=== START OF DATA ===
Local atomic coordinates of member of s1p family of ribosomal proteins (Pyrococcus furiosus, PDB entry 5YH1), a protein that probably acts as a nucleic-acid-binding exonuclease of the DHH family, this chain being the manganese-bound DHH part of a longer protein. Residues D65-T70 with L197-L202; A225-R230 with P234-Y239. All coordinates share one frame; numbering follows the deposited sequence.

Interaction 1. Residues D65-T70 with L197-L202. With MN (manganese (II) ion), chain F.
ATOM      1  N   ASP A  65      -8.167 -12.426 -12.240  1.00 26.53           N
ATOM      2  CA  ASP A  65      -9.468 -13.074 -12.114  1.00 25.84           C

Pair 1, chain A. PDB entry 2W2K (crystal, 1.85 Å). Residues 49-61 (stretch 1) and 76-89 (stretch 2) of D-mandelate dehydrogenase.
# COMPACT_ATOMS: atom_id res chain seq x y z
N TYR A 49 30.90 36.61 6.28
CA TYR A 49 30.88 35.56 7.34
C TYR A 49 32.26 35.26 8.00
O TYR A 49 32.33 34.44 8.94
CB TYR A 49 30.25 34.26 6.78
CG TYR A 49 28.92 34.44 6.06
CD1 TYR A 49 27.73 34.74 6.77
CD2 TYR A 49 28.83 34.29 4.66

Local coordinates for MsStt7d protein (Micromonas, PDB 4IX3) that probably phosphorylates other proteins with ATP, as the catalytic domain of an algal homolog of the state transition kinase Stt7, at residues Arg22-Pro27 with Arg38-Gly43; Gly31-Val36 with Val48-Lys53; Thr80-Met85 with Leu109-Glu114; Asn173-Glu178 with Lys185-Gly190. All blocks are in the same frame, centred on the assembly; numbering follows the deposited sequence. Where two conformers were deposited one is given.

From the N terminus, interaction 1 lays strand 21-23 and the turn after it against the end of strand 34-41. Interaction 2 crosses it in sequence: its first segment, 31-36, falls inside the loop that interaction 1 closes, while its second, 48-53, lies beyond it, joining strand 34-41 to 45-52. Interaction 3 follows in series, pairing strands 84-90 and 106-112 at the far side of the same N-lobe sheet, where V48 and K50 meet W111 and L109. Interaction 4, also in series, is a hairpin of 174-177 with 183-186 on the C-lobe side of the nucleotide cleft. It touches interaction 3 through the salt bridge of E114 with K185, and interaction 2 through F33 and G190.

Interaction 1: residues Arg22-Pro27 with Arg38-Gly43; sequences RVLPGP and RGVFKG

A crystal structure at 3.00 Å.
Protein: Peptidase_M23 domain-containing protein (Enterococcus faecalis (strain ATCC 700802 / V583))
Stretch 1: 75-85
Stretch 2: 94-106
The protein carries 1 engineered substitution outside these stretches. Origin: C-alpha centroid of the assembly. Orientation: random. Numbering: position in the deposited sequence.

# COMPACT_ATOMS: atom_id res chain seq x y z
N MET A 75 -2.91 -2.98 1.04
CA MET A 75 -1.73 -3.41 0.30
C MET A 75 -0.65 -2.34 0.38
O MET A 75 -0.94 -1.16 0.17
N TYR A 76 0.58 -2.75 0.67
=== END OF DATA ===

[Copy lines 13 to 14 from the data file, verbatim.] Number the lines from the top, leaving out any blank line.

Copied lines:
CD1 TYR A 49 27.73 34.74 6.77
CD2 TYR A 49 28.83 34.29 4.66